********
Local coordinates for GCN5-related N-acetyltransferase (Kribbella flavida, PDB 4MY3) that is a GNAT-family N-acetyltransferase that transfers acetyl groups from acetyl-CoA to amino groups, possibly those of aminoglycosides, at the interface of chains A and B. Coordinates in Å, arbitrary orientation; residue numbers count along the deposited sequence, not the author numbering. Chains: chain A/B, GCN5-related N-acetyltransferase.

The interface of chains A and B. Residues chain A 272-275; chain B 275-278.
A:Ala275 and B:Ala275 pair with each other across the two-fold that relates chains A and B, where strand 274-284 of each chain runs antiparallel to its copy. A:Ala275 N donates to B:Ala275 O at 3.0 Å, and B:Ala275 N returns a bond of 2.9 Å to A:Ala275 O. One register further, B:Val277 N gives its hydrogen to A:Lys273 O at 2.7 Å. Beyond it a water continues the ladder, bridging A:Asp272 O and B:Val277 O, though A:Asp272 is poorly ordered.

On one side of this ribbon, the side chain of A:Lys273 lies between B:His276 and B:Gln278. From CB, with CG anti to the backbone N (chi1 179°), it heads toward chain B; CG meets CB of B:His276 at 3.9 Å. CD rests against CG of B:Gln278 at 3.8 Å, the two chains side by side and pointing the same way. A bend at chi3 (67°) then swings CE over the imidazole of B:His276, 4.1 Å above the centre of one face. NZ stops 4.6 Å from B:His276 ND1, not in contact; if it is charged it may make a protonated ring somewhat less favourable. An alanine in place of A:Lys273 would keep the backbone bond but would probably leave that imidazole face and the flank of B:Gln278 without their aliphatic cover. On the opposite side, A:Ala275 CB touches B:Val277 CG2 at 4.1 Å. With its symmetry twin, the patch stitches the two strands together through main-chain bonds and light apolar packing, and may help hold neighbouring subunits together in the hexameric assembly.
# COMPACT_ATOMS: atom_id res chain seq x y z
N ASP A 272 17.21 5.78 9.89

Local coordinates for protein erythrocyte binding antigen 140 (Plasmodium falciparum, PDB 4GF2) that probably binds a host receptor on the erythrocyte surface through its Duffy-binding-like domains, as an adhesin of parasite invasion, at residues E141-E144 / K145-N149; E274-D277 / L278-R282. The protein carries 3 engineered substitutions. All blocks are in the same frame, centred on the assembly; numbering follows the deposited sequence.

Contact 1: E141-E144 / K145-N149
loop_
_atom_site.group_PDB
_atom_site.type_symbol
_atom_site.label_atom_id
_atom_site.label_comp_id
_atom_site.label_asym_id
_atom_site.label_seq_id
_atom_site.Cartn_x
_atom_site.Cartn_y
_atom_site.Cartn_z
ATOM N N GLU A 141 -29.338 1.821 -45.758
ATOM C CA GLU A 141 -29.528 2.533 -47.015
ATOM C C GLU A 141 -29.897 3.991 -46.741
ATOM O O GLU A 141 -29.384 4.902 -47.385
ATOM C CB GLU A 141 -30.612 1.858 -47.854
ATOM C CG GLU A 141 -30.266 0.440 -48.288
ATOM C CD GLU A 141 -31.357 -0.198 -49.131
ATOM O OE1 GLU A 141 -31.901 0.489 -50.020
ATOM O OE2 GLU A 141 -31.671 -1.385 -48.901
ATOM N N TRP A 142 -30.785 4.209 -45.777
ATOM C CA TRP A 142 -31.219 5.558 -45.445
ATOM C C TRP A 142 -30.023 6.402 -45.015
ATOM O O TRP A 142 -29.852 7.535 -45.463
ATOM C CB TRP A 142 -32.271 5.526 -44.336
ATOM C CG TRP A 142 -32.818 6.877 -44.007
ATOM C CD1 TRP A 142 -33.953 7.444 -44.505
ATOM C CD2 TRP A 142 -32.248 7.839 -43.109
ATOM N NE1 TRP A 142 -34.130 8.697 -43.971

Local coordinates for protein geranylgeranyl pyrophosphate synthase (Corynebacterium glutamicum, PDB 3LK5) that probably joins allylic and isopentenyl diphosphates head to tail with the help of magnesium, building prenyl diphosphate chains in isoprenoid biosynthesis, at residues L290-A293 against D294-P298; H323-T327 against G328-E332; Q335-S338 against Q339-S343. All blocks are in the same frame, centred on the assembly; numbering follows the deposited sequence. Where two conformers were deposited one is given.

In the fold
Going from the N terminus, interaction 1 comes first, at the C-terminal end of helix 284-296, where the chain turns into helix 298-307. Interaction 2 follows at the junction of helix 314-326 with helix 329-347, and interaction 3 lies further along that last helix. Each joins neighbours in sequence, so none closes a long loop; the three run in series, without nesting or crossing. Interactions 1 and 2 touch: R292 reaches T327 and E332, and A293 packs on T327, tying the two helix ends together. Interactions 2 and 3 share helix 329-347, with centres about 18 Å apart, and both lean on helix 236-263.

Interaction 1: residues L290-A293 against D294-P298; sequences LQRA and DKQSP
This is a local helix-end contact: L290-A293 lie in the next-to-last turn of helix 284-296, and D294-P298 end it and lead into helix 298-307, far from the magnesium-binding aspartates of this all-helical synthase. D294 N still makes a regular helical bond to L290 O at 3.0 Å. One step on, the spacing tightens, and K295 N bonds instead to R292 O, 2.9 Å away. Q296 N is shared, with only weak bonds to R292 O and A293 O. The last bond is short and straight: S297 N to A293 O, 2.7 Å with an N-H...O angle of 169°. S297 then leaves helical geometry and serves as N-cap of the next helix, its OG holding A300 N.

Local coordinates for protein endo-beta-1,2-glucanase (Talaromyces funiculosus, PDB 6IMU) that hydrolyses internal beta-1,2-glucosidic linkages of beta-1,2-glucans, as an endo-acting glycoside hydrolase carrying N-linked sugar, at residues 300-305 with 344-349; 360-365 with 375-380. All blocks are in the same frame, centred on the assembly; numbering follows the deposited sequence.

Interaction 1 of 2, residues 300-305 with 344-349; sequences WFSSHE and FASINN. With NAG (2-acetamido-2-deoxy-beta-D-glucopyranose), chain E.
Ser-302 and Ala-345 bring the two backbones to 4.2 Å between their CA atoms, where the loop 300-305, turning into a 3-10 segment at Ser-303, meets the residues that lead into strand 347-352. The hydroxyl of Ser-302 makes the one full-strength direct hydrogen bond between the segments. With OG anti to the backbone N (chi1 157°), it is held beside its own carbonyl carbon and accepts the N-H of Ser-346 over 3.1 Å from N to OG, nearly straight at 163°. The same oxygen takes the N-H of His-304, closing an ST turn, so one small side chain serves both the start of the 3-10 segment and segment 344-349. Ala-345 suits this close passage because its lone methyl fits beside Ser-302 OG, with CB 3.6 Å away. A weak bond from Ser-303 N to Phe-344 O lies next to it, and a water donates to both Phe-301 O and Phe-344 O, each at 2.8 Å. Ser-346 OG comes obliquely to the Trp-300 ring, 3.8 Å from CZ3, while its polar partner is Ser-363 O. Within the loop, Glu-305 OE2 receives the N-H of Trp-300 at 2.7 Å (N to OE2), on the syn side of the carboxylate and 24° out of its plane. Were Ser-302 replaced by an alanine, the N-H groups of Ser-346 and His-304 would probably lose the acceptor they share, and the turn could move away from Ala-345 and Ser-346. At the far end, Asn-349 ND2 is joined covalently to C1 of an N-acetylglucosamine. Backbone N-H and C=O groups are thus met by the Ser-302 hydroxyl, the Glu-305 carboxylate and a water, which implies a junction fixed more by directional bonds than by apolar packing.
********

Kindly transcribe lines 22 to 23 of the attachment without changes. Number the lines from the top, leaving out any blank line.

ATOM O O GLU A 141 -29.384 4.902 -47.385
ATOM C CB GLU A 141 -30.612 1.858 -47.854